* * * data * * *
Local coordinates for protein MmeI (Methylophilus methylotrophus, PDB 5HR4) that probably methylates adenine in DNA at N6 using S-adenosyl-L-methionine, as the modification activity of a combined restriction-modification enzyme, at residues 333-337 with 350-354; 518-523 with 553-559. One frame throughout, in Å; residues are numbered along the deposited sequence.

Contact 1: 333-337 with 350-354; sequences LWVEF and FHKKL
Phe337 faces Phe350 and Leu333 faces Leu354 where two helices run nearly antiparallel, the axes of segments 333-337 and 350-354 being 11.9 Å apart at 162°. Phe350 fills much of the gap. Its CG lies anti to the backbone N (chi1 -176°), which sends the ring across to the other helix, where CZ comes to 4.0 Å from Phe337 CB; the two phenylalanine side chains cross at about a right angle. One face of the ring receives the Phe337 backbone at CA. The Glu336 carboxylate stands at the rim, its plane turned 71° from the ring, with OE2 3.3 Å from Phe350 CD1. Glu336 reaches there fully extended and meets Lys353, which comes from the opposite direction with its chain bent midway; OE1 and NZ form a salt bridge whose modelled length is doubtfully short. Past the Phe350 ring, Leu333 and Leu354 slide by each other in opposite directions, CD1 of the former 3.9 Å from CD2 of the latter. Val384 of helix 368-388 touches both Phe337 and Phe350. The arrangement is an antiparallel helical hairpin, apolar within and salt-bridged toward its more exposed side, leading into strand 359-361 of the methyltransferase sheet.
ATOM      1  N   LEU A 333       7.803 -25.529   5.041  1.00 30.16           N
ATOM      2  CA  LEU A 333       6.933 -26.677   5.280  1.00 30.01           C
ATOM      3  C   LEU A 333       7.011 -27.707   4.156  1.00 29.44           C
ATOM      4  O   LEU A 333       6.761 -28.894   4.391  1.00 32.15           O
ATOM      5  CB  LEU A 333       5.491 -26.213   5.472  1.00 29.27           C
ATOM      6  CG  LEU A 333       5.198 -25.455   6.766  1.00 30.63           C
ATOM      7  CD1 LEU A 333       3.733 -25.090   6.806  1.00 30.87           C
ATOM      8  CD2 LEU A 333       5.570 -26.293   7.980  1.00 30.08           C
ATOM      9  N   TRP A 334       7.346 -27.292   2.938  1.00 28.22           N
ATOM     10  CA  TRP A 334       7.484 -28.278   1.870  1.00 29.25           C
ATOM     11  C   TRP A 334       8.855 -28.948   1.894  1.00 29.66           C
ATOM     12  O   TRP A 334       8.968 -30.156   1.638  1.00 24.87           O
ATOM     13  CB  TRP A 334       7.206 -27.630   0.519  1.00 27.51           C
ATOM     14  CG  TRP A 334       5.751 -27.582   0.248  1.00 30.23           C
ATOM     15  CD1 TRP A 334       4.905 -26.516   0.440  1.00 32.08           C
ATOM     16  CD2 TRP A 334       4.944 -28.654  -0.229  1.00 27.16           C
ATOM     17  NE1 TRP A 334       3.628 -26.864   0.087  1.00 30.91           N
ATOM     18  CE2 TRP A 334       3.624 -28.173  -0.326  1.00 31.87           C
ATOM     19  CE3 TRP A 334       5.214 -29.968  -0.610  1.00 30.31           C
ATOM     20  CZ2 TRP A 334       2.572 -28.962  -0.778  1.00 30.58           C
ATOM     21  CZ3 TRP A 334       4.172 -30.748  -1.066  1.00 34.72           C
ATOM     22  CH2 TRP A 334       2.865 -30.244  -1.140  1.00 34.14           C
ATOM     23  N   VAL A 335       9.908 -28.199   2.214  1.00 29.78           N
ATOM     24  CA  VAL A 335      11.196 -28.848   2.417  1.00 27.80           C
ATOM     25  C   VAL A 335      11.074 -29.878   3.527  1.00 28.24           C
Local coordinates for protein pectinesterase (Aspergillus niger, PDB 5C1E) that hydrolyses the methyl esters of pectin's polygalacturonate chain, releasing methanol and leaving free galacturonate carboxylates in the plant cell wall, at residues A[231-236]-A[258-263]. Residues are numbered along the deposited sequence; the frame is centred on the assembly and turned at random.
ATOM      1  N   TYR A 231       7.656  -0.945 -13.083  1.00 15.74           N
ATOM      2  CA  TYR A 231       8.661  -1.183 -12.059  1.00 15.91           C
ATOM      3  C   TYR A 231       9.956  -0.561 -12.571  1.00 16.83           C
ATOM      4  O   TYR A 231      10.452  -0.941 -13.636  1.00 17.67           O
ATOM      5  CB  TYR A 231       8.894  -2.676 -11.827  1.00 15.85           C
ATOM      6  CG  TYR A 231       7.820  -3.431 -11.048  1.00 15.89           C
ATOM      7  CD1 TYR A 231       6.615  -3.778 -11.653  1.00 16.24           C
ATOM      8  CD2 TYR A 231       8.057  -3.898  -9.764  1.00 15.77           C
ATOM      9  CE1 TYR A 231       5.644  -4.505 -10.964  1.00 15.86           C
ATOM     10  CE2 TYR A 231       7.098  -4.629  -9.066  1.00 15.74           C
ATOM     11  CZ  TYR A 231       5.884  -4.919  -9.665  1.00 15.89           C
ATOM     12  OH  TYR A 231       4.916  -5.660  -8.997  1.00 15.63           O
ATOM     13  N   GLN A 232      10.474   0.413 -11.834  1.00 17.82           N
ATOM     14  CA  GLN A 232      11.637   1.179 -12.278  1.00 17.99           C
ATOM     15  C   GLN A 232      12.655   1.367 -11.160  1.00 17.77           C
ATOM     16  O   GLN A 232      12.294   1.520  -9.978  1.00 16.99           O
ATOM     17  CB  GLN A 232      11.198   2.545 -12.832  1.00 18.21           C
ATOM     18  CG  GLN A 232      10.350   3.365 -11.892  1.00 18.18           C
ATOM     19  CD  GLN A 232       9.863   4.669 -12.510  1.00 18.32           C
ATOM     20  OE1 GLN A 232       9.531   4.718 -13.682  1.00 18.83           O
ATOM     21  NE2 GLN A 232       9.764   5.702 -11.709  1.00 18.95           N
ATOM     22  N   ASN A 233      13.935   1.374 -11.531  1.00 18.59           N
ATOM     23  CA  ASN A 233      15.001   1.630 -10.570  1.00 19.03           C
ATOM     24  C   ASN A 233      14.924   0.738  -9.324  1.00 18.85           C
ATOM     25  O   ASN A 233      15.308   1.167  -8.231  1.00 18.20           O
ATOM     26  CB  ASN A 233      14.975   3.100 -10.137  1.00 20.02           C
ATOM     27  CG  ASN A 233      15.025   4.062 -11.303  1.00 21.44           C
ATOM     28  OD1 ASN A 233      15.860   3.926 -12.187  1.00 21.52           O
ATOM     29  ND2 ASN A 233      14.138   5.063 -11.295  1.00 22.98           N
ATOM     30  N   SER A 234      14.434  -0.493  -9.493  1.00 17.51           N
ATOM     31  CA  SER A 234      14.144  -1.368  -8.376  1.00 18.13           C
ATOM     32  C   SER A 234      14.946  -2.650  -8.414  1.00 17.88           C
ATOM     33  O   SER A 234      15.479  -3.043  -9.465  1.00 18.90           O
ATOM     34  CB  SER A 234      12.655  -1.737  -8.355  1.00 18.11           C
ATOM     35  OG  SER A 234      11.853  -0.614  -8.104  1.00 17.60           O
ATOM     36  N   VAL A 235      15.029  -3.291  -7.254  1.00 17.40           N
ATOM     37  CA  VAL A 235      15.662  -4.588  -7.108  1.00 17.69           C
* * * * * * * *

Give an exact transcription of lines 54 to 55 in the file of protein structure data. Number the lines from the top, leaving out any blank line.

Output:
ATOM     25  O   ASN A 233      15.308   1.167  -8.231  1.00 18.20           O
ATOM     26  CB  ASN A 233      14.975   3.100 -10.137  1.00 20.02           C